“The Heavens declare the glory of God, and the sky above proclaims his handiwork.” (Psalm 19:1) Since orthodox Christians affirm the doctrine of general revelation (that God reveals generally to all people his existence through His creation), we can see that all that God has created is created with the intent to bring glory to Him, and to bring us to an awareness of Him. However, as Romans 1 indicates, this is not sufficient to bring us to saving knowledge of Him.

Our purpose in being created was to become worshippers of God, and any deviation from this end must necessarily leave us in longing. This is what one of the primary ends of creation is – to nurture in us a longing for God (even in those who “by their unrighteousness suppress the truth” [Rom. 1:18] there is a longing created, although they seek to supplant it with other temporal pleasures). One way in which we come to a deeper longing is through myths, legends, and epics. J.R.R. Tolkien aptly explains why:

We have come from God, and inevitably the myths woven by us, though they                               contain error, will also reflect a splintered fragment of the true light, the eternal                          truth that is with God. Indeed only by myth-making, only by becoming “sub-                               creator” and inventing stories, can Man aspire to the state of perfection that he                              knew before the Fall. Our myths may be misguided, but they steer however                             shakily towards the true harbour, while materialistic “progress” leads only to a                              yawning abyss and the Iron Crown of the power of evil.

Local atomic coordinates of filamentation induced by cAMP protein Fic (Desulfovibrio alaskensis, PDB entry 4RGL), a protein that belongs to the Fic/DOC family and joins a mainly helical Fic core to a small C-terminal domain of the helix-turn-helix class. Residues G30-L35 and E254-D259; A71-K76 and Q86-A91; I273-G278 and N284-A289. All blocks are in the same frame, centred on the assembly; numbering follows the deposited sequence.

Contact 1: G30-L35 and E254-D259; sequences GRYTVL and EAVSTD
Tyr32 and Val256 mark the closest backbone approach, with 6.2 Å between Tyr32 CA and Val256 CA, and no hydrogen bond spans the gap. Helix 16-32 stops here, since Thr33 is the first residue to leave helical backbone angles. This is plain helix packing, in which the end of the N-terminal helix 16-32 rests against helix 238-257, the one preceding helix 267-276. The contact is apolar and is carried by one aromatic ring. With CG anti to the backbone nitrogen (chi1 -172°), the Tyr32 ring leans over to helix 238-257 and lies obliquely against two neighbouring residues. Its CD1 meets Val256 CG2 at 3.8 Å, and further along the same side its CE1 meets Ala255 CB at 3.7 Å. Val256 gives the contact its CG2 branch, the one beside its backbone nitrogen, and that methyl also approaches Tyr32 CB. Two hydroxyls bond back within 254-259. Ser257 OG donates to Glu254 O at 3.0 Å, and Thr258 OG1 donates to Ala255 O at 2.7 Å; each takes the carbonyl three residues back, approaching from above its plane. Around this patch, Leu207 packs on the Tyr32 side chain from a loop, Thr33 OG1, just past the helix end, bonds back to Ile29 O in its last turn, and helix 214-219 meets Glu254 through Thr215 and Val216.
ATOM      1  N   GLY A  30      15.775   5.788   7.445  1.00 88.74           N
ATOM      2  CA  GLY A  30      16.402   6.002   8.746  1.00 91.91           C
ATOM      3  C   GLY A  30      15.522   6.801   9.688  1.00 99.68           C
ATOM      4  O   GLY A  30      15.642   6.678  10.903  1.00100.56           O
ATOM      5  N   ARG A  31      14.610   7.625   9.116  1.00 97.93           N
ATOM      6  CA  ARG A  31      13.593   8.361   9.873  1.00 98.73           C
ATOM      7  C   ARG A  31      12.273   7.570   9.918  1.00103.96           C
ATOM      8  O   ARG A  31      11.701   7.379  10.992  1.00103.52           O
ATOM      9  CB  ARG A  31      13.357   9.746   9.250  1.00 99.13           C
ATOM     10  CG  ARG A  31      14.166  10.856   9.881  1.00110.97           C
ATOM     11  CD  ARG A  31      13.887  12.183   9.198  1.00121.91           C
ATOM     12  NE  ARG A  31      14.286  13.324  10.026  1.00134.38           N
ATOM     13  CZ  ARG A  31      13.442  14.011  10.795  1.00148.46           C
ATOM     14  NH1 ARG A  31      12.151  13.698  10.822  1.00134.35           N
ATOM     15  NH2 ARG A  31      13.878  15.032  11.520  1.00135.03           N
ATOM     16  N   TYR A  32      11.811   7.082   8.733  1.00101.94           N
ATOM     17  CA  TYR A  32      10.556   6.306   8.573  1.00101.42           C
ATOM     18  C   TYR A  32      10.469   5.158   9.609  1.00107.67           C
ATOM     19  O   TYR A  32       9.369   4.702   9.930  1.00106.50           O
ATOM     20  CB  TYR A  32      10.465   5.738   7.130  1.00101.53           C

While I do not necessarily believe that myths are the greatest natural supplement to our eternal longings, I do believe there are a few parallels between the mythical narratives and God’s ultimate redemption narrative that lead us to desire God more deeply. Just as in experiencing Epics we experience an acute awareness that something is wrong within the world of the narrative, so also do we who are in Christ reach an awareness that there is something wrong (both outside of ourselves and within ourselves).